The W8 is the top of the line Volkswagen Passat. Fully equipped (including an 8-cylinder engine), it costs a bunch more than other Passats. But it might well be worth it. Best don’t think of the W8 as a megabuck Volkswagen, though; think of it rather as a bargain-priced, prestige sedan from Germany.
The 2004 Passat was first introduced in 2000 as a 2001 model. It was an instant hit here in North America, as it was worldwide. In 2001, I test drove the base Passat with FWD (front-wheel-drive) silky 5-speed manual transmission and 170hp 1.8L turbocharged 4-cylinder engine (1.8T) for one whole week and pronounced it one of the great bargains in automobile-dom. Many people in this part of the world, however, still associate small engines with old folks and won’t have any part of them. The W8’s potent 4.0L engine comes from Volkswagen/Audi’s seemingly bottomless storehouse of big 8-cylinder engines and is an engineering tour-de-force. The cylinder heads are set at a 72 degrees angle rather than 90 degrees. When looked at from overhead, they form a double V or W. (I guess you’ve got to know how Germans pronounce “W” to get it.) Anyway, it produces 270 hp and 273 ft-lbs of torque. The 4Motion permanent AWD deserves a mention too; it features sophisticated Torsen center locking differentials. While not exactly 4WD, 4Motion is probably the next best thing to it for getting down unplowed streets.
Volkswagens have always been known for excellent build quality. A few years ago, some weaknesses began to appear but in the past couple of years the slide has been reversed. The W8’s body feels very tight with superlative fit and finish. The familiar appearance of the Passat is greatly improved by the addition for 2004 of big 225 45 R17 tires. Although difficult to clean, the attractive spoked alloys fill up the wheel wells in a way that reminds me of the wonderful E-500 Mercedes -Benz of the ‘70s. They’re optional but well worth the extra $1,500. Ergonomics of this Passat, while not quite up to the best available from the Japanese, are still excellent. Full power adjustment comes standard on both front seats. The thick leather steering wheel has both tilt and telescope functions. The W8 eschews the fiddly little knobs and switches that were once standard in Volkswagens. The compact exterior gives scant hint of the immense interior space. Headroom is great; elbowroom terrific; and legroom in the rear seat limo-like. Front and rear doors open wide for very easy entry and exit. The Monsoon sound system may be the best ever in any VW.
On the Road
The W8 exhibits first-rate highway manners. Some reviewers complained of slight oversteer which they attribute to the extra weight of the 8-cylinder engine. I can’t speak personally to this because I didn’t take the W8 out on the track or attack twisty mountain roads at high speed. I tried to experience it as what it is supposed to be – a comfortable and spirited German sedan built for the open road. The 5-speed automatic with shift-it-yourself manumatic function performed flawlessly. The standard all-wheel-drive (AWD) is a welcome, even essential, addition, what with the very torque-y W8 engine under the hood. AWD helps keep things under control especially during hard driving in poor road conditions. And if you find you’ve pushed things beyond the car and your own limits, the optional ($430) ESP (electronic stability program) cuts in and helps keep you between the lampposts. Incidentally, the W8 has a gratifying short turning radius, which really helps navigating narrow city streets and when you’re parking. Observed fuel economy was a bit of a shock but was not, I guess, all that much out of line with similarly heavy and powerful machines – especially since the greatest part of my driving was short haul in-town trips.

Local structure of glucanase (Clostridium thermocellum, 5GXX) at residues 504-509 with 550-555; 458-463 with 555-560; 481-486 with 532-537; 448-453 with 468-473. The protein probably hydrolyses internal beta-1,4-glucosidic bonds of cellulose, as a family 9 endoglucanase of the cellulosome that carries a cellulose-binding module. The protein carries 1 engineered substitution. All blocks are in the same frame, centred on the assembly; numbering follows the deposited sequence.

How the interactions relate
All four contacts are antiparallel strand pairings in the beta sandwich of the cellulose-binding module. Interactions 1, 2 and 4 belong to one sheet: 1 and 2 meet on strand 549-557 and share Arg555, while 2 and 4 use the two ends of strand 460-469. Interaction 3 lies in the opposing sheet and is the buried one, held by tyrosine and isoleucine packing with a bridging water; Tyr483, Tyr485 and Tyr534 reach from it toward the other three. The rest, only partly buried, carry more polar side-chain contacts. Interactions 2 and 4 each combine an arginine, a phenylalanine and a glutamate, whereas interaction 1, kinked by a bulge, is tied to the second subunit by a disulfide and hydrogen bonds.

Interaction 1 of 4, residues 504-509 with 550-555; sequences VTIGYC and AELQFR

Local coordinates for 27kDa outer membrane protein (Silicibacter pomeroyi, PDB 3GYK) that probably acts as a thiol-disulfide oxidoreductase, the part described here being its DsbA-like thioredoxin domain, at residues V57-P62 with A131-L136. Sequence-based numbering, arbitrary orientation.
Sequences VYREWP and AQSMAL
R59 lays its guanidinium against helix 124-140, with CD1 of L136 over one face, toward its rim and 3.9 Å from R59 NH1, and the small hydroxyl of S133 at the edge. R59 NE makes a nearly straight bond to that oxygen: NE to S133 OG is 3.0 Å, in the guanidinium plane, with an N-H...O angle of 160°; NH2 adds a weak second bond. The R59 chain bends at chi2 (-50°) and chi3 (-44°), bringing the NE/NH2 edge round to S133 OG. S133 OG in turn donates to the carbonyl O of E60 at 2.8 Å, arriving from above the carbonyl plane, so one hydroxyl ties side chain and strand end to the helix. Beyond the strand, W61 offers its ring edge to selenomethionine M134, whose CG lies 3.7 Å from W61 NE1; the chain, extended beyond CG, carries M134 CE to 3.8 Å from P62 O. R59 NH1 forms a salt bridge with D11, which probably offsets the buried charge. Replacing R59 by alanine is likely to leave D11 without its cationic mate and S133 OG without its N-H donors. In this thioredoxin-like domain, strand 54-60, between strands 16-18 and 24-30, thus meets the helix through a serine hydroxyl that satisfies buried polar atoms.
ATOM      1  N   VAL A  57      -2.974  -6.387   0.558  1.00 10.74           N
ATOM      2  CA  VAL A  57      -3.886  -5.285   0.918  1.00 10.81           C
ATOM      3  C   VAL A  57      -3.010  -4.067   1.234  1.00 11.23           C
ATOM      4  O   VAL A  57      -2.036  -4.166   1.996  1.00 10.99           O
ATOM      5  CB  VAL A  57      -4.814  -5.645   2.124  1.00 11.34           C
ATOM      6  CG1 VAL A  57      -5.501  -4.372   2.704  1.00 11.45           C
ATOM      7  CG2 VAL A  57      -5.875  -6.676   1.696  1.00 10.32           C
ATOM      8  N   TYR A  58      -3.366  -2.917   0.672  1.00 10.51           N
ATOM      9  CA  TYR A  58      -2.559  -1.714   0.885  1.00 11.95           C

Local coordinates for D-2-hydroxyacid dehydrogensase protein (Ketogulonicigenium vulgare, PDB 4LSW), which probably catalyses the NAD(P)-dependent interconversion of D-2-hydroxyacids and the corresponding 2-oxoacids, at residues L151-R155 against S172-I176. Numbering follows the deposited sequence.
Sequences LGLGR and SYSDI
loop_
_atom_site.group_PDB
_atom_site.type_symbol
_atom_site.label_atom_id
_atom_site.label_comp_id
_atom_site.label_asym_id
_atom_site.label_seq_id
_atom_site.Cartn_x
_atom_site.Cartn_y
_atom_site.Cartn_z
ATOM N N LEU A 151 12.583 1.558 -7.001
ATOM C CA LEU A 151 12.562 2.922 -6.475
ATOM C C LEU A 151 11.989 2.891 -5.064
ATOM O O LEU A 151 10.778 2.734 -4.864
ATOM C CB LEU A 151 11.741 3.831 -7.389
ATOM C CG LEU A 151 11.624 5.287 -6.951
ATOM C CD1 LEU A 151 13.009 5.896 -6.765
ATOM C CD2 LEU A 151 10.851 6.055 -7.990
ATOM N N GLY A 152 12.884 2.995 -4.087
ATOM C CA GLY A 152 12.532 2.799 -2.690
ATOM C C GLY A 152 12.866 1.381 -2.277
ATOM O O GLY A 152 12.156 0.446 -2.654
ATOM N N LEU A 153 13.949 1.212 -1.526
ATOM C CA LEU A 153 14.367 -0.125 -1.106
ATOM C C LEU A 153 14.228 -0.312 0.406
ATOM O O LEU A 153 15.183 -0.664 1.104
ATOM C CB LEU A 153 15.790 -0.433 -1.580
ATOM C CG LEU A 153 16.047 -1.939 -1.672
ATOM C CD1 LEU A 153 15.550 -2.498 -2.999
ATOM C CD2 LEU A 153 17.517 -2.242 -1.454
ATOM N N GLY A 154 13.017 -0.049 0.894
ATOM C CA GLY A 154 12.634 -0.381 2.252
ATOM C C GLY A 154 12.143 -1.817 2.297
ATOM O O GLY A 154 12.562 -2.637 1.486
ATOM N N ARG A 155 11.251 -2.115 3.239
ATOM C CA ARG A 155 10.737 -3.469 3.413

The Passat W8 is a tough one to figure out. It’s a lot more expensive than other Volkswagens and while it’s a terrific automobile, the W8’s still a VW and to the North American masses, the brand flat lacks cachet. As one of my more cynical (or perhaps more insightful) enthusiast friends suggests, it’s a transparent attempt to soften up the American public to the idea of a high-priced Volkswagen - the $80,000 Phaeton. But Volkswagen
is already one of the more upscale brands in Europe. The Passat name is very strong there and has long had an image equal to the C-class Mercedes. Wolfsburg clearly expects the W8 (and the Phaeton) to help move the entire VW brand up-market here. I hope they’re not that serious. I truly can’t abide the idea of a $25,000 Golf. Nevertheless, if you’ve got the bucks and you’re looking for a luxury-performance sedan which is both European and a bit out of the ordinary, give the W8 a look-see. Driving one will say some good things about you – for example, you’re a guy who knows something about cars and you ain’t cheap. But what may best thing about owning a W8 is you won’t see yourself at every stoplight.